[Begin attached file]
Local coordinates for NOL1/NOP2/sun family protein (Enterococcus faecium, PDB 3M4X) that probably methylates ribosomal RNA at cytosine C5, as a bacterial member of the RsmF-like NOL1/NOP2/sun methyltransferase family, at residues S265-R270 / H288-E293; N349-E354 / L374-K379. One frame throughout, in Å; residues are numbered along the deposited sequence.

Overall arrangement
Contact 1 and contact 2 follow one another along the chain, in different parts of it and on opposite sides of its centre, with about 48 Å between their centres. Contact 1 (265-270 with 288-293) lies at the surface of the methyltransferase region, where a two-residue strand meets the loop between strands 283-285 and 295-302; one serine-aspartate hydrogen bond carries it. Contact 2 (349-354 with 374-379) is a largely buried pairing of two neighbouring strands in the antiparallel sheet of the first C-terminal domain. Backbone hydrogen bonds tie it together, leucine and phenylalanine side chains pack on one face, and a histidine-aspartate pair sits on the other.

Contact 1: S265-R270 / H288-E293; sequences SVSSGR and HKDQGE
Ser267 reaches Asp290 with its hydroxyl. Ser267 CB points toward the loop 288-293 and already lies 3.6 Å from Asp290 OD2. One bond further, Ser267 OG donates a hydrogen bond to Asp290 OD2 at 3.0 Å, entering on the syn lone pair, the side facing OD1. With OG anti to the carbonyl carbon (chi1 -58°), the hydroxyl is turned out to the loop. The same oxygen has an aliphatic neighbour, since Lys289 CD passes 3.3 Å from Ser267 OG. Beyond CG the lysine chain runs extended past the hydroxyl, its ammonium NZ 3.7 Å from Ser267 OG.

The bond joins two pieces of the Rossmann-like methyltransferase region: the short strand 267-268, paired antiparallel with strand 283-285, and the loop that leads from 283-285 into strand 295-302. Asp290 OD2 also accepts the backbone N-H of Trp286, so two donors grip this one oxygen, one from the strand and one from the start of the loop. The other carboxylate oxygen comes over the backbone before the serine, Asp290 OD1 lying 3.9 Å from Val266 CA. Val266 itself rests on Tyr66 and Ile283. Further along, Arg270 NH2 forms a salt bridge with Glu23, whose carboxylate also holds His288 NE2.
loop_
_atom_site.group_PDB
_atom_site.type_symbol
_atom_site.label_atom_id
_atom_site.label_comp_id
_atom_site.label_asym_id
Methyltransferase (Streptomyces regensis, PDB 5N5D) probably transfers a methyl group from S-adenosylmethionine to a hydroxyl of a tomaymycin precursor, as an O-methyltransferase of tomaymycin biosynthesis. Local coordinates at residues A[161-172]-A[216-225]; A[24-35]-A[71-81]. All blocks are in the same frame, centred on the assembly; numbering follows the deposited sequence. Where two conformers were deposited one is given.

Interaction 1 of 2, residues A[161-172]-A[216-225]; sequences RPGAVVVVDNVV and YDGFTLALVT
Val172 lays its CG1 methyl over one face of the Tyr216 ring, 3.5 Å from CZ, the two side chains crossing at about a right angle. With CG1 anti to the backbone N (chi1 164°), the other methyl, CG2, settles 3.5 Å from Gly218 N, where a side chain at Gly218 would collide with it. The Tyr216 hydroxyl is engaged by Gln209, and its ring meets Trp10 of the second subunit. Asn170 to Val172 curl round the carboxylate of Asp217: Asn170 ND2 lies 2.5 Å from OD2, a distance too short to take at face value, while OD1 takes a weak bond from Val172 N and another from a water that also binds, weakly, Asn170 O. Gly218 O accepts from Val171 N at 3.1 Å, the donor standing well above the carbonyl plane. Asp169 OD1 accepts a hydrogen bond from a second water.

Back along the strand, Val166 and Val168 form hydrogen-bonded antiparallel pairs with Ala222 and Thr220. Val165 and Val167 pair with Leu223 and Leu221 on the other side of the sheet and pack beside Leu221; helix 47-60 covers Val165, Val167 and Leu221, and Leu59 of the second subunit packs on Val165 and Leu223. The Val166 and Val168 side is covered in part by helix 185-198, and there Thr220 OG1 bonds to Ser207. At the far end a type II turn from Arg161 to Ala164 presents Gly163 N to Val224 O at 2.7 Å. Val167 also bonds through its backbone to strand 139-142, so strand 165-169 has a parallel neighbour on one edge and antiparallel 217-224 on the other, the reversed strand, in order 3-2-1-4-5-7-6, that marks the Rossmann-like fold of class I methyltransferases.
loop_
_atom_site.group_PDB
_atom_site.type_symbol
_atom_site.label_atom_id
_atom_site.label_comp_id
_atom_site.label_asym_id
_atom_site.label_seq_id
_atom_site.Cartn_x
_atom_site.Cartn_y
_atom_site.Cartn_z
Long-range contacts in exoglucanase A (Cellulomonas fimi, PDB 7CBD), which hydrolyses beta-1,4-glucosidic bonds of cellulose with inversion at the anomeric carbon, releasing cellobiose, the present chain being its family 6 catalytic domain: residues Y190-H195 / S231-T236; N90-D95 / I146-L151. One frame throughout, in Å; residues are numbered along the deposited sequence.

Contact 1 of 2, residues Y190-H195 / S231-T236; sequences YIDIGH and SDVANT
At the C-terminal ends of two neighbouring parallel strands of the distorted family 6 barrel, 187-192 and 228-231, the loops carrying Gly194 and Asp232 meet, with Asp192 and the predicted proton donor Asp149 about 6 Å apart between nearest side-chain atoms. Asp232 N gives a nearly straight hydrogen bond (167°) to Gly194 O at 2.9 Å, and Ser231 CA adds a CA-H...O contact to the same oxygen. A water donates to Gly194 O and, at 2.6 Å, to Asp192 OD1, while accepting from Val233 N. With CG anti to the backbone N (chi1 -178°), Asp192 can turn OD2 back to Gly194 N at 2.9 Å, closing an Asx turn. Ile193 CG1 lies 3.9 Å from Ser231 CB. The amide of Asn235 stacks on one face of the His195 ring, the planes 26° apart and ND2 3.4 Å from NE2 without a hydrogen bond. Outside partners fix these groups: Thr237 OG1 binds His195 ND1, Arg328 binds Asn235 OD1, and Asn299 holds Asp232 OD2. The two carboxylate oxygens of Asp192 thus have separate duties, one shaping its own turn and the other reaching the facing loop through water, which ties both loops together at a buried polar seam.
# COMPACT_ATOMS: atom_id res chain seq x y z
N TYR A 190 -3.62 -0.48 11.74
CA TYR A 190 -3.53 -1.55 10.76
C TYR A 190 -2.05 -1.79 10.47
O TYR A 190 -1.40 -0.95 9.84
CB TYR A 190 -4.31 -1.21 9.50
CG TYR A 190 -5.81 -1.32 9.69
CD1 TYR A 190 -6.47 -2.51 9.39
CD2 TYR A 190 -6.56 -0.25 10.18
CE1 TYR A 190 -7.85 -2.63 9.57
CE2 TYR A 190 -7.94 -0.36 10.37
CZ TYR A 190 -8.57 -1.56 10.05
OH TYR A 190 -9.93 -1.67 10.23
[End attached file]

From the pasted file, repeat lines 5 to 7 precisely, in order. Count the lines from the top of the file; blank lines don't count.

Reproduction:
Ser267 reaches Asp290 with its hydroxyl. Ser267 CB points toward the loop 288-293 and already lies 3.6 Å from Asp290 OD2. One bond further, Ser267 OG donates a hydrogen bond to Asp290 OD2 at 3.0 Å, entering on the syn lone pair, the side facing OD1. With OG anti to the carbonyl carbon (chi1 -58°), the hydroxyl is turned out to the loop. The same oxygen has an aliphatic neighbour, since Lys289 CD passes 3.3 Å from Ser267 OG. Beyond CG the lysine chain runs extended past the hydroxyl, its ammonium NZ 3.7 Å from Ser267 OG.

The bond joins two pieces of the Rossmann-like methyltransferase region: the short strand 267-268, paired antiparallel with strand 283-285, and the loop that leads from 283-285 into strand 295-302. Asp290 OD2 also accepts the backbone N-H of Trp286, so two donors grip this one oxygen, one from the strand and one from the start of the loop. The other carboxylate oxygen comes over the backbone before the serine, Asp290 OD1 lying 3.9 Å from Val266 CA. Val266 itself rests on Tyr66 and Ile283. Further along, Arg270 NH2 forms a salt bridge with Glu23, whose carboxylate also holds His288 NE2.
loop_